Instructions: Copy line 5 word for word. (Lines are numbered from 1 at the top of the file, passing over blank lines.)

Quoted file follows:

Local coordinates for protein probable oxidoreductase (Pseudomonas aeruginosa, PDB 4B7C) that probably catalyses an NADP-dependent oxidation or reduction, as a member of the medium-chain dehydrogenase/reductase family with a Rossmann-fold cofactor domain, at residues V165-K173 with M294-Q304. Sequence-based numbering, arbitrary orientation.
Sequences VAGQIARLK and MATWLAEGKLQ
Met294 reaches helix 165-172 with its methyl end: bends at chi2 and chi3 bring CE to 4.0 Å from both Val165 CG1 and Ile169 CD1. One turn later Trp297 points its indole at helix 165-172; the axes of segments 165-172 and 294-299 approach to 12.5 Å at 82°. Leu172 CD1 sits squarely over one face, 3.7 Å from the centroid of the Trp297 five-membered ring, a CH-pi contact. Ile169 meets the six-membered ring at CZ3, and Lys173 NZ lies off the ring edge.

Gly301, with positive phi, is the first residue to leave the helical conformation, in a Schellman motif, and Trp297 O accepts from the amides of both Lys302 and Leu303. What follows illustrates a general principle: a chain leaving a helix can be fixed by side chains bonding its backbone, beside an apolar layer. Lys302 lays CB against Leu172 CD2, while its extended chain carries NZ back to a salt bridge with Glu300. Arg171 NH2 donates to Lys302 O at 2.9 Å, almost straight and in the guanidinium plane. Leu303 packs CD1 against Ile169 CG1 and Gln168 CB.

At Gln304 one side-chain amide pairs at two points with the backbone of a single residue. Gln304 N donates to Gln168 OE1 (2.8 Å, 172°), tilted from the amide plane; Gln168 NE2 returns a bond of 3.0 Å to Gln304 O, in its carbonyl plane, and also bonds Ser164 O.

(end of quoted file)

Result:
At Gln304 one side-chain amide pairs at two points with the backbone of a single residue. Gln304 N donates to Gln168 OE1 (2.8 Å, 172°), tilted from the amide plane; Gln168 NE2 returns a bond of 3.0 Å to Gln304 O, in its carbonyl plane, and also bonds Ser164 O.